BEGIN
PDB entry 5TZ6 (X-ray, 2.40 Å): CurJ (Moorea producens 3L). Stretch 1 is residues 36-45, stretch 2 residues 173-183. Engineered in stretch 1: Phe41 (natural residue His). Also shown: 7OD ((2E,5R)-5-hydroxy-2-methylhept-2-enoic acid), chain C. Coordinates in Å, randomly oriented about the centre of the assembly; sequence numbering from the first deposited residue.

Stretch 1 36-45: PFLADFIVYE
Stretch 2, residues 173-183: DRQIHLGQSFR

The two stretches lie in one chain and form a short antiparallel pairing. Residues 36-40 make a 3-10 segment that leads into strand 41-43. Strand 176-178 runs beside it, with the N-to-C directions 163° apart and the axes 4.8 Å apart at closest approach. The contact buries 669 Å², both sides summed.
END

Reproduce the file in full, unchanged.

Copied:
PDB entry 5TZ6 (X-ray, 2.40 Å): CurJ (Moorea producens 3L). Stretch 1 is residues 36-45, stretch 2 residues 173-183. Engineered in stretch 1: Phe41 (natural residue His). Also shown: 7OD ((2E,5R)-5-hydroxy-2-methylhept-2-enoic acid), chain C. Coordinates in Å, randomly oriented about the centre of the assembly; sequence numbering from the first deposited residue.

Stretch 1 36-45: PFLADFIVYE
Stretch 2, residues 173-183: DRQIHLGQSFR

The two stretches lie in one chain and form a short antiparallel pairing. Residues 36-40 make a 3-10 segment that leads into strand 41-43. Strand 176-178 runs beside it, with the N-to-C directions 163° apart and the axes 4.8 Å apart at closest approach. The contact buries 669 Å², both sides summed.